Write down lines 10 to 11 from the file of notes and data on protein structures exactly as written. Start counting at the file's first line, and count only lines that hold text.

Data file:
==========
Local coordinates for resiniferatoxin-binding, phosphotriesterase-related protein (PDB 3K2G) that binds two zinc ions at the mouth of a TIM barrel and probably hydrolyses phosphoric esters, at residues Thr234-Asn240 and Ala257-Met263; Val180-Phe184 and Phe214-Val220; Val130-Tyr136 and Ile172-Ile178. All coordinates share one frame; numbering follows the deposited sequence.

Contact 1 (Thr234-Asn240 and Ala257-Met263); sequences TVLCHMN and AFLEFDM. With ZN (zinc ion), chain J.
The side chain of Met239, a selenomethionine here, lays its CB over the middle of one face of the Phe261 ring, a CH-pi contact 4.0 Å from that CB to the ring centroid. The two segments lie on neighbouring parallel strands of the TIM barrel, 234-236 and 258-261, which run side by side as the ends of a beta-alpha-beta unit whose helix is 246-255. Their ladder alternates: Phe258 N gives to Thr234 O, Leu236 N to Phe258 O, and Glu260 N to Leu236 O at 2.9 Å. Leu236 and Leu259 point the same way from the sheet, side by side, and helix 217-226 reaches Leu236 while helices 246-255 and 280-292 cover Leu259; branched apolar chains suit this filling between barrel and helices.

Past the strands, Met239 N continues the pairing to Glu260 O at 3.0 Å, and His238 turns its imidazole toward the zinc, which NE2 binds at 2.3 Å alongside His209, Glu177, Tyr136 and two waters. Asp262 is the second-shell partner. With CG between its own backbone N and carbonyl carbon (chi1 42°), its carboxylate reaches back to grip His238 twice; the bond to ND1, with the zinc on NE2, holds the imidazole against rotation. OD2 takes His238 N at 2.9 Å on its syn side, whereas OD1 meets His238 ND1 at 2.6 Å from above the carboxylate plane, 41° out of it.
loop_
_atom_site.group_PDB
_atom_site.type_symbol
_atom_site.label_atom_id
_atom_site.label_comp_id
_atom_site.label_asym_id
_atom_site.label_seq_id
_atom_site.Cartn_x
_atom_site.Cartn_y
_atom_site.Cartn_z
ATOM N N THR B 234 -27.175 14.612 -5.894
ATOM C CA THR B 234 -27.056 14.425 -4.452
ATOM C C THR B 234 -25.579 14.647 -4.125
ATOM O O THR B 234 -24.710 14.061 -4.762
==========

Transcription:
_atom_site.label_asym_id
_atom_site.label_seq_id